Rolling the lawn

Lawn rolling is a practice almost as old as the very concept of a lawn itself.

Cultivation of outdoor spaces may have started as early as the 16th century, but it wasn't until the 17th century that we would begin to see lawns as we know them today, with closely shorn grass. In those days, lawns belonged only to wealthy land owners, for whom the lawn was a mark of wealth and status; only the rich could afford to hire help to cut and weed the grass. Bear in mind this was in the days before lawn mowers, so everything would've been done with manual tools such as scythes and lawn rollers.

Over time, as lawn games such as bowls, cricket, and golf increased in popularity, so did the trend of lawn maintenance. Lawn rollers are the perfect example of 'if it ain't broke, don't fix it': a classic, old-fashioned design that's still used today on cricket fields and golf courses to keep the surface flat and firm.


Should I roll my lawn?

If not done correctly, rolling a lawn can potentially do a lot of damage. Before you start rolling your lawn, you should check whether you actually have the right type of soil for lawn rolling.

If you have sandy soil in your garden, you shouldn't have an issue rolling your lawn. But if you have heavy clay soil, you might run into some issues. Compressing clay causes poor aeration, which can lead to waterlogging - bad news for your grass.

What Type of Soil Do I Have?


When to roll your lawn

The best time to roll your lawn is after seeding, and the best time to seed your lawn is between late summer and mid-autumn. In winter the ground is frozen, making it too hard to reap any benefits of rolling. Likewise, during the summer months, the ground can get baked hard by the sun, so rolling will be completely ineffective.

As well as rolling in late summer and mid-autumn, it is also advised that you roll your lawn when the conditions are moist, but not soaked. If the lawn is too dry, rolling won't be very effective; if it's too moist, you can compact the soil too heavily and cause the aeration issues we touched on earlier.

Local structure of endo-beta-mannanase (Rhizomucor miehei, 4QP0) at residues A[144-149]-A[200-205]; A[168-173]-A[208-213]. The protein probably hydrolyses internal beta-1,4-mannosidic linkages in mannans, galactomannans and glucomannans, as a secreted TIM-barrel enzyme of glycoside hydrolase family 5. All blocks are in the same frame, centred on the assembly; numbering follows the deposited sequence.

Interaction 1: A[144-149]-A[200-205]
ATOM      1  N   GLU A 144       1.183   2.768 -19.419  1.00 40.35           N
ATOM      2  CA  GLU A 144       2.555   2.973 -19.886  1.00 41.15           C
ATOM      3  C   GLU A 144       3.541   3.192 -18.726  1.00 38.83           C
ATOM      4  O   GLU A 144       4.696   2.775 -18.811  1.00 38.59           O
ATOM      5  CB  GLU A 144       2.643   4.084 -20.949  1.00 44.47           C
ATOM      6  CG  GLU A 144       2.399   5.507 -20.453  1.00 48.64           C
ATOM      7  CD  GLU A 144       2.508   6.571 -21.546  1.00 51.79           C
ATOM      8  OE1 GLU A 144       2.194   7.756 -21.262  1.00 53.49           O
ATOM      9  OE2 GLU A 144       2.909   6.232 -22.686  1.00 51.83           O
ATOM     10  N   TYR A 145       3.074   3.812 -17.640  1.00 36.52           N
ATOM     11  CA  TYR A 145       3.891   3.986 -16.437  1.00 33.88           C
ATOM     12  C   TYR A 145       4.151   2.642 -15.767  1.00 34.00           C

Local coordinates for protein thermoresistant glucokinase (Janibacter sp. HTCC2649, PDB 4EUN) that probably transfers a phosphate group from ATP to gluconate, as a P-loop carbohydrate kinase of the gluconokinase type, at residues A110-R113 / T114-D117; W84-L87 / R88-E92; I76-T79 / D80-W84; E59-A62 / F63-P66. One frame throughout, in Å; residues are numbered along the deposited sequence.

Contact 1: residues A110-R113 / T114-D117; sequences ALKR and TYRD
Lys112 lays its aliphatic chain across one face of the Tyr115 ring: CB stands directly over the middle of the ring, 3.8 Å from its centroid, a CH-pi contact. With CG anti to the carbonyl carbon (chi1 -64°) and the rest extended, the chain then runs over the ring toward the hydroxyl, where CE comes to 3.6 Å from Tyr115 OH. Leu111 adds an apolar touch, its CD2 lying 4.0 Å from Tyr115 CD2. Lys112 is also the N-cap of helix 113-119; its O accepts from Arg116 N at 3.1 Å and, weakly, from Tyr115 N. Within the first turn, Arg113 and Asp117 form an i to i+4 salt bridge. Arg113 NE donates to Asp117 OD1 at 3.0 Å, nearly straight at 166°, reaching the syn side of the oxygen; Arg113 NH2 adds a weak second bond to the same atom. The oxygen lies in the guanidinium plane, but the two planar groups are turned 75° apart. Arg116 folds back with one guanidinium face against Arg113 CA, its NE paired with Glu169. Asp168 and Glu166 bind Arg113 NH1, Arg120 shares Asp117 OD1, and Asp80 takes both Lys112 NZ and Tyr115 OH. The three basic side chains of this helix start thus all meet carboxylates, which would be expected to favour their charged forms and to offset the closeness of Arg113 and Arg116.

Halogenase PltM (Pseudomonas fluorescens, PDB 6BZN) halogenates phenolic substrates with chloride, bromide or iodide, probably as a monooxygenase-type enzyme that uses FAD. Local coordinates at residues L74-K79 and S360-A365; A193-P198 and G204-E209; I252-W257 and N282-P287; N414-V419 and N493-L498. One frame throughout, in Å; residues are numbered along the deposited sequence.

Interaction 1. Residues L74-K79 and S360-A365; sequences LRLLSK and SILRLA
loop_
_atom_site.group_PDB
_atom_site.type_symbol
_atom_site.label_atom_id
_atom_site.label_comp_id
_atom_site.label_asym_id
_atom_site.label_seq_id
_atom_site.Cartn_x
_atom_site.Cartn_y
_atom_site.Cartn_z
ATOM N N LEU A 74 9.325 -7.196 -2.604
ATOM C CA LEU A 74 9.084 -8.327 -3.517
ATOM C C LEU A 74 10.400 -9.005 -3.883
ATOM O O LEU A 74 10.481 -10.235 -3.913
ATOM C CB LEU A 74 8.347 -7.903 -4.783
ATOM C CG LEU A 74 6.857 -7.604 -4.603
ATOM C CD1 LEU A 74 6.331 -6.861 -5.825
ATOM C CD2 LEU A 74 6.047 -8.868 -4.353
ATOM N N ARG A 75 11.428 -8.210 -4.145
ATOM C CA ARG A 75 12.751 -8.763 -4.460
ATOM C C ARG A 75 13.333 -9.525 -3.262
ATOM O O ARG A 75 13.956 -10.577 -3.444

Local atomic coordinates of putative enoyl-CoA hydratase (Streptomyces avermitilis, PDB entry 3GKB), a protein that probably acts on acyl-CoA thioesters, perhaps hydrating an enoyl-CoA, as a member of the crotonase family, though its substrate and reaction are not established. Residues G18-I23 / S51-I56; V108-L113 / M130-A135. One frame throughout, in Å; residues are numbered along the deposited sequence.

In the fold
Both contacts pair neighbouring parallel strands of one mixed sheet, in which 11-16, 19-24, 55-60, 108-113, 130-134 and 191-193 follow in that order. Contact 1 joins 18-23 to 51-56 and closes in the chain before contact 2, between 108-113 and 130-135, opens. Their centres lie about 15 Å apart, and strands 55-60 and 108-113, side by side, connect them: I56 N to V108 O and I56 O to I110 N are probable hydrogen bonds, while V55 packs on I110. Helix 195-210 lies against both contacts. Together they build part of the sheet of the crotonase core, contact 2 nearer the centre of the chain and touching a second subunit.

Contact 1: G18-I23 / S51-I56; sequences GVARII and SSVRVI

Are you interested in rolling your lawn, but unsure about what kind of care your lawn needs? Reach out to Lawn & Weed Expert today to book your FREE lawn survey. Our first-class team will evaluate your lawn and give you specialist advice on how to take care of your garden's unique needs.

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The benefits of lawn rolling

There are many benefits to lawn rolling, which is why this method has been in use for such a long time and is still used today.

One major benefit of using a lawn roller is that, after seeding, rolling the lawn help to press the seed into the soil. Not only does this establish firm contact between the seed and soil, encouraging growth; it also helps to prevent the seed from drying out. It's a quicker method of burying the seed than trying to manually sow an extra layer of soil atop the seeds.

Another benefit of lawn rolling is that it firms the ground. This is why the roller is such a popular gardening tool for cricket fields and lawn sports: the rolling creates a firmer surface, which allows balls to bounce off the surface in ways they otherwise wouldn't be able to do.

If you have any questions about how to make your lawn as beautiful and as healthy as possible, please don't hesitate to reach out and contact the Lawn & Weed Expert team.

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READ MORE: How to Improve Soil Aeration

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